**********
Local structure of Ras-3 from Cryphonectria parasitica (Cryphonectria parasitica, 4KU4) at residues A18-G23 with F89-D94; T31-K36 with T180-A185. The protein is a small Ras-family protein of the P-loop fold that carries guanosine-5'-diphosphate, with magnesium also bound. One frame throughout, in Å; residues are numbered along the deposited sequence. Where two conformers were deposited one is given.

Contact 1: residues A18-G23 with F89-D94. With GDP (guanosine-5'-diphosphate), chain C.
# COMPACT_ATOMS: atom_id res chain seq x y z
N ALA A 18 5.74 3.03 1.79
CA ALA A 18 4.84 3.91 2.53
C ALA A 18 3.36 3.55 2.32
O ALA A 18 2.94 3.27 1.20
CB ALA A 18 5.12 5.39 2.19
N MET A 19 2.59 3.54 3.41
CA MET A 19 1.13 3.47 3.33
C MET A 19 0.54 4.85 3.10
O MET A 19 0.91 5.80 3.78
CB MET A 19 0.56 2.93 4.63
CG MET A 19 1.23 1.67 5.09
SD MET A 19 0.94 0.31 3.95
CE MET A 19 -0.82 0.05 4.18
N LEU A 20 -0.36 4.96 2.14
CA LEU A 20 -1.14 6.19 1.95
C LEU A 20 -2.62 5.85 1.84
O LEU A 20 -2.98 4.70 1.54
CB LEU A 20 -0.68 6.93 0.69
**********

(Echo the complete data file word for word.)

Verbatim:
Local structure of Ras-3 from Cryphonectria parasitica (Cryphonectria parasitica, 4KU4) at residues A18-G23 with F89-D94; T31-K36 with T180-A185. The protein is a small Ras-family protein of the P-loop fold that carries guanosine-5'-diphosphate, with magnesium also bound. One frame throughout, in Å; residues are numbered along the deposited sequence. Where two conformers were deposited one is given.

Contact 1: residues A18-G23 with F89-D94. With GDP (guanosine-5'-diphosphate), chain C.
# COMPACT_ATOMS: atom_id res chain seq x y z
N ALA A 18 5.74 3.03 1.79
CA ALA A 18 4.84 3.91 2.53
C ALA A 18 3.36 3.55 2.32
O ALA A 18 2.94 3.27 1.20
CB ALA A 18 5.12 5.39 2.19
N MET A 19 2.59 3.54 3.41
CA MET A 19 1.13 3.47 3.33
C MET A 19 0.54 4.85 3.10
O MET A 19 0.91 5.80 3.78
CB MET A 19 0.56 2.93 4.63
CG MET A 19 1.23 1.67 5.09
SD MET A 19 0.94 0.31 3.95
CE MET A 19 -0.82 0.05 4.18
N LEU A 20 -0.36 4.96 2.14
CA LEU A 20 -1.14 6.19 1.95
C LEU A 20 -2.62 5.85 1.84
O LEU A 20 -2.98 4.70 1.54
CB LEU A 20 -0.68 6.93 0.69